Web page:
In the inaugural post for this series, I discussed the idea of holy discontentment and how not being satisfied with our personal spiritual walks is key to pursuing holiness.
Assuming you didn't click the hyperlink above, here is the gist of what I said:
is the thesis: Christians should never be satisfied with their
Christian walk. There is always more work to do. There are ways to be
more effective, more efficient, and more pro-active. By keeping a
healthy holy discontentment at the forefront of our minds, we can
sustain a fire for God that keeps us disciplined and in line with God's
An apathetic Christian who is comfortable in his apathy has no concern for discernment. This is really all too common. I say that sadly, not getting pleasure from pointing out an epidemic in the Church, but it is really just a matter of fact.
Perhaps the clearest area in the Church where discernment is not exercised is in the area of Scripture. Christians, speaking in general terms, don't give two licks about the Word of God. They don't read their Bibles very often (if at all) for various sub-reasons.
But the main reason is this: many believers do not see Scripture as being sufficient.
David Platt speaks to this issue a bit in this video clip.
Scripture says this about itself:
All Scripture is breathed
out by God and profitable for teaching, for reproof, for correction,
and for training in righteousness, that the man of God may be complete, equipped for every good work.
2 Timothy 3:16-17
I'm going this direction under the heading of "no discernment" because this is where discernment starts for the Christian. Wisdom comes from fearing God (Prov 9:10) and God's people are supposed to "hear and fear."
And all Israel shall hear and fear and never again do any such wickedness as this among you.
And all the people shall hear and fear and not act presumptuously again.
And the rest shall hear and fear, and shall never again commit any such evil among you.
Then all the men of the city shall stone him to death with stones. So you shall purge the evil from your midst, and all Israel shall hear, and fear.
Assemble the people, men, women, and little ones, and the sojourner within your towns, that they may hear and learn to fear the Lord your God, and be careful to do all the words of this law, and that their children, who have not known it, may hear and learn to fear the Lord your God, as long as you live in the land that you are going over the Jordan to possess.
And that's just the tip of the iceberg.
How do we hear from God? We turn to what He has said in His word.
And we have the prophetic word more fully confirmed, to which you will do well to pay attention as to a lamp shining in a dark place, until the day dawns and the morning star rises in your hearts, knowing this first of all, that no prophecy of Scripture comes from someone's own interpretation. For no prophecy was ever produced by the will of man, but men spoke from God as they were carried along by the Holy Spirit.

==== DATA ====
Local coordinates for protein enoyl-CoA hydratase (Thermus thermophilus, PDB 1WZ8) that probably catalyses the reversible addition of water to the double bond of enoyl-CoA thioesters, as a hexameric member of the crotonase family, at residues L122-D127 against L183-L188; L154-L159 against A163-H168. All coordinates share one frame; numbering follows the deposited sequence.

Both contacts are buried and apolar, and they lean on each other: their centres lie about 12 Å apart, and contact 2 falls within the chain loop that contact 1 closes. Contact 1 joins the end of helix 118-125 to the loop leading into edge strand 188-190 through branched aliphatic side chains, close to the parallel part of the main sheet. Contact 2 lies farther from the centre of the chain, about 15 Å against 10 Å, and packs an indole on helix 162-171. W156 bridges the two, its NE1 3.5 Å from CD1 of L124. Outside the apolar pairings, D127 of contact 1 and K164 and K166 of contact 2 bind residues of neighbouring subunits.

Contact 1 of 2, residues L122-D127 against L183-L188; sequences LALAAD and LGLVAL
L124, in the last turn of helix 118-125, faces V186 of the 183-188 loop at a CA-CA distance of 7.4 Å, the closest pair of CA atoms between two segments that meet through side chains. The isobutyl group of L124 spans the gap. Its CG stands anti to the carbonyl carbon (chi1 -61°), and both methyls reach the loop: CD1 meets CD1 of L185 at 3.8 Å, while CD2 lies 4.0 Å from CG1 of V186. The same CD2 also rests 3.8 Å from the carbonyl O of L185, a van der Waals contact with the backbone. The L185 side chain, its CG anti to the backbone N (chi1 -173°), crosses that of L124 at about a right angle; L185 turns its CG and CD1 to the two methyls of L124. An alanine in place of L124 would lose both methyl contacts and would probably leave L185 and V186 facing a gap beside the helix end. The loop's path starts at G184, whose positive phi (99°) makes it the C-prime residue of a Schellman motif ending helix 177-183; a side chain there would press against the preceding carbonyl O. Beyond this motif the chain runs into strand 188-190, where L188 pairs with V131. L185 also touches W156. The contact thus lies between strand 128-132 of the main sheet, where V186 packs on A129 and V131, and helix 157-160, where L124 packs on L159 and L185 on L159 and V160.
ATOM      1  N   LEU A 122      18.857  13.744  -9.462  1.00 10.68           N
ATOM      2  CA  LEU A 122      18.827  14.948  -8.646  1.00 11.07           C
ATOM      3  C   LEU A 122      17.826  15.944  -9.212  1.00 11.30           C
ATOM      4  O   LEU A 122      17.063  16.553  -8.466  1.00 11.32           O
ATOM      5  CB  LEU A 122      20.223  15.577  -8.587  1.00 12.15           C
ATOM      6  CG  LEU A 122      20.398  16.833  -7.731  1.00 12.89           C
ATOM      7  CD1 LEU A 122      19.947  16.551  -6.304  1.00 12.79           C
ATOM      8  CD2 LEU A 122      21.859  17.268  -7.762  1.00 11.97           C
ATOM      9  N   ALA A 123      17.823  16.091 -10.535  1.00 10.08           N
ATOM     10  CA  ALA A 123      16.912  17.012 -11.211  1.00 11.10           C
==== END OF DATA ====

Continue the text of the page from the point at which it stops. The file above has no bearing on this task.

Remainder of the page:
2 Peter 1:19-21
This has been very Scripture-heavy. But it's intentional. It wouldn't make much sense to speak about the Bible being the way we obtain discernment and not quote the Bible.
In this Common Complex of sorts, the Christian has gotten so comfortable that he doesn't care about his own ignorance. "Ignorance" may not even be the right word; it implies that the lack of knowledge that exists is just a mere academic gap. The apathetic Christian willfully does not exercise discernment. It's more than just not knowing. It's not knowing something on purpose.
This is bad.
When a person is happy to not educate himself on what God thinks and live his life according to his own rules, he carries on fruitlessly, giving in to sin.
That's the next part of the cycle: sinfulness. It's inevitable, really. When there is no constant holy motivation to live righteously, people will live in sin. They may not call it sin. They may not acknowledge their sin. But it's sin.
Living sinfully, in a state of defeat, is the worst place a person who calls himself a Christian can end up. Too often a person gets to this part of the Common Complex and rolls over, reckoning himself dead to God and alive to sin. I'm not saying that the person hates God, rather he thinks that God hates him. I'm also not saying that he necessarily enjoys the sin, but he thinks it's the only thing that he can now do.
A Christian does not have to stay in a state of sinfulness. In fact, God desires the exact opposite. He equips the believer to do the opposite and wills for His children to do the opposite.
There is only one ingredient that moves a person from sinful living into holy living: repentance.
And that's what I'll discuss in the next post.